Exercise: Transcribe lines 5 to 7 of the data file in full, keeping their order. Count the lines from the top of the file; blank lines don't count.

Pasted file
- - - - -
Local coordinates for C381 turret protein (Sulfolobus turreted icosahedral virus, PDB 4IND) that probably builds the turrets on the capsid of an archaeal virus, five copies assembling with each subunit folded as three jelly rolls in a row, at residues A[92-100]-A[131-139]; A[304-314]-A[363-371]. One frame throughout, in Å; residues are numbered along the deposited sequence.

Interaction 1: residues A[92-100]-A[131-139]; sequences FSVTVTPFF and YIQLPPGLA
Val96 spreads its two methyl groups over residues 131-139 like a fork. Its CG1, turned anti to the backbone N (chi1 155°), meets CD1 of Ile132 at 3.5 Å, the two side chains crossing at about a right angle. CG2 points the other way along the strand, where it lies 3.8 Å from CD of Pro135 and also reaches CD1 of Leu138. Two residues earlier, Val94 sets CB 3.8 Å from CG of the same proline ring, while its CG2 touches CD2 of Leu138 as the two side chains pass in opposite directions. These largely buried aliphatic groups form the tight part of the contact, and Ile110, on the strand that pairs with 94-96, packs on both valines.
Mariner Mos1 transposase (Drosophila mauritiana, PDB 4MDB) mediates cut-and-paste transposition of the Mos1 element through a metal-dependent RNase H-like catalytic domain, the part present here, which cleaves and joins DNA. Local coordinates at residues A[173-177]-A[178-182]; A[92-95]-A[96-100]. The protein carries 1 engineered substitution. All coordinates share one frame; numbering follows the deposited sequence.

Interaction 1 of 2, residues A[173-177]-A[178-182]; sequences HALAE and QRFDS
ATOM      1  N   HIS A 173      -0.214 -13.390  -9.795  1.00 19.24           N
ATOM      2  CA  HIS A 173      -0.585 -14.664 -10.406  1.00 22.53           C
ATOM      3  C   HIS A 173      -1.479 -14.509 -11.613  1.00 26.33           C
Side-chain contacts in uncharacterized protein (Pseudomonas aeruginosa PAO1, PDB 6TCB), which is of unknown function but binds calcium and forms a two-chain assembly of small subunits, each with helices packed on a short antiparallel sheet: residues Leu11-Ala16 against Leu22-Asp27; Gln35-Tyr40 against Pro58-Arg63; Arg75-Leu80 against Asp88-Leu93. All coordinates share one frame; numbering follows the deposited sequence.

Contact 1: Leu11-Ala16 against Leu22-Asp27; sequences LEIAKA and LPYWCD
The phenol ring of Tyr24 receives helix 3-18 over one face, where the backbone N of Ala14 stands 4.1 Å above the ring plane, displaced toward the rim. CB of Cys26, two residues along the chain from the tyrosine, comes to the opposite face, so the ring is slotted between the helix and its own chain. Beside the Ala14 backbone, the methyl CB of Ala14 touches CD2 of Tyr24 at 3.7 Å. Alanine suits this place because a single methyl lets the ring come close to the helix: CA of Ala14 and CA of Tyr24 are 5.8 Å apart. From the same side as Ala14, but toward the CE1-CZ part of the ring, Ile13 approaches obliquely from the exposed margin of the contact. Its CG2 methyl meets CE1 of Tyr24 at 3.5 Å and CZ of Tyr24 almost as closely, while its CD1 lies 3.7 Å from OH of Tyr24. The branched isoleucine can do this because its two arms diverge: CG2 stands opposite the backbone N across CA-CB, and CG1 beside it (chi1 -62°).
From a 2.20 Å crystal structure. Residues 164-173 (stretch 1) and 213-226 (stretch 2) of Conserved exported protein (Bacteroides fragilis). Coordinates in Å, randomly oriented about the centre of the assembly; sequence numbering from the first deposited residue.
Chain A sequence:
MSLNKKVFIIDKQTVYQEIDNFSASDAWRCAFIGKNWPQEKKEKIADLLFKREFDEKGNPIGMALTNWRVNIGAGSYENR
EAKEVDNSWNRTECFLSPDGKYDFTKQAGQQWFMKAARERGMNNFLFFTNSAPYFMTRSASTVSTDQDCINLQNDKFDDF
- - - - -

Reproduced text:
Interaction 1 of 2, residues A[173-177]-A[178-182]; sequences HALAE and QRFDS
ATOM      1  N   HIS A 173      -0.214 -13.390  -9.795  1.00 19.24           N
ATOM      2  CA  HIS A 173      -0.585 -14.664 -10.406  1.00 22.53           C